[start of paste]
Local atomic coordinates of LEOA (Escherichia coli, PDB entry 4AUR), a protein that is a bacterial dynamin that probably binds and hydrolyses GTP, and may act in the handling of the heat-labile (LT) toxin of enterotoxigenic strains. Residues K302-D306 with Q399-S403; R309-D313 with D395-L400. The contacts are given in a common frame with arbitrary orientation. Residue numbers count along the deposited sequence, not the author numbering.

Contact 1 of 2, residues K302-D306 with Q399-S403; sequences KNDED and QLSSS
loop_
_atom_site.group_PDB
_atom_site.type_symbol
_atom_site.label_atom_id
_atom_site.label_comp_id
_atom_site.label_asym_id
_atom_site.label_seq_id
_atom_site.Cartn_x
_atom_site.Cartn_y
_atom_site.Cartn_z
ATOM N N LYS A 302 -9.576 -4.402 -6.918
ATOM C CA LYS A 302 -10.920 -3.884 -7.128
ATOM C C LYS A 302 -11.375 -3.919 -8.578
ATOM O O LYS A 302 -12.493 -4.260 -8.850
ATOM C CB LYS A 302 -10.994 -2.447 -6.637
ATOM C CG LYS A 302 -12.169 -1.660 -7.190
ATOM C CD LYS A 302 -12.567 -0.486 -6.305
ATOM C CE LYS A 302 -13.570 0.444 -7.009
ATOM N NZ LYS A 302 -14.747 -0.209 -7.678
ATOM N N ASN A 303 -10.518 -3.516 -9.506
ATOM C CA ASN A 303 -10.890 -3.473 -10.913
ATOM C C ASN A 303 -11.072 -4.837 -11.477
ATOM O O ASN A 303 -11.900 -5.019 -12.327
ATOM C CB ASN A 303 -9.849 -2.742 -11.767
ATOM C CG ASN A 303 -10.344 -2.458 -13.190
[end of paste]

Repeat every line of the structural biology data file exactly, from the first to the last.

Local atomic coordinates of LEOA (Escherichia coli, PDB entry 4AUR), a protein that is a bacterial dynamin that probably binds and hydrolyses GTP, and may act in the handling of the heat-labile (LT) toxin of enterotoxigenic strains. Residues K302-D306 with Q399-S403; R309-D313 with D395-L400. The contacts are given in a common frame with arbitrary orientation. Residue numbers count along the deposited sequence, not the author numbering.

Contact 1 of 2, residues K302-D306 with Q399-S403; sequences KNDED and QLSSS
loop_
_atom_site.group_PDB
_atom_site.type_symbol
_atom_site.label_atom_id
_atom_site.label_comp_id
_atom_site.label_asym_id
_atom_site.label_seq_id
_atom_site.Cartn_x
_atom_site.Cartn_y
_atom_site.Cartn_z
ATOM N N LYS A 302 -9.576 -4.402 -6.918
ATOM C CA LYS A 302 -10.920 -3.884 -7.128
ATOM C C LYS A 302 -11.375 -3.919 -8.578
ATOM O O LYS A 302 -12.493 -4.260 -8.850
ATOM C CB LYS A 302 -10.994 -2.447 -6.637
ATOM C CG LYS A 302 -12.169 -1.660 -7.190
ATOM C CD LYS A 302 -12.567 -0.486 -6.305
ATOM C CE LYS A 302 -13.570 0.444 -7.009
ATOM N NZ LYS A 302 -14.747 -0.209 -7.678
ATOM N N ASN A 303 -10.518 -3.516 -9.506
ATOM C CA ASN A 303 -10.890 -3.473 -10.913
ATOM C C ASN A 303 -11.072 -4.837 -11.477
ATOM O O ASN A 303 -11.900 -5.019 -12.327
ATOM C CB ASN A 303 -9.849 -2.742 -11.767
ATOM C CG ASN A 303 -10.344 -2.458 -13.190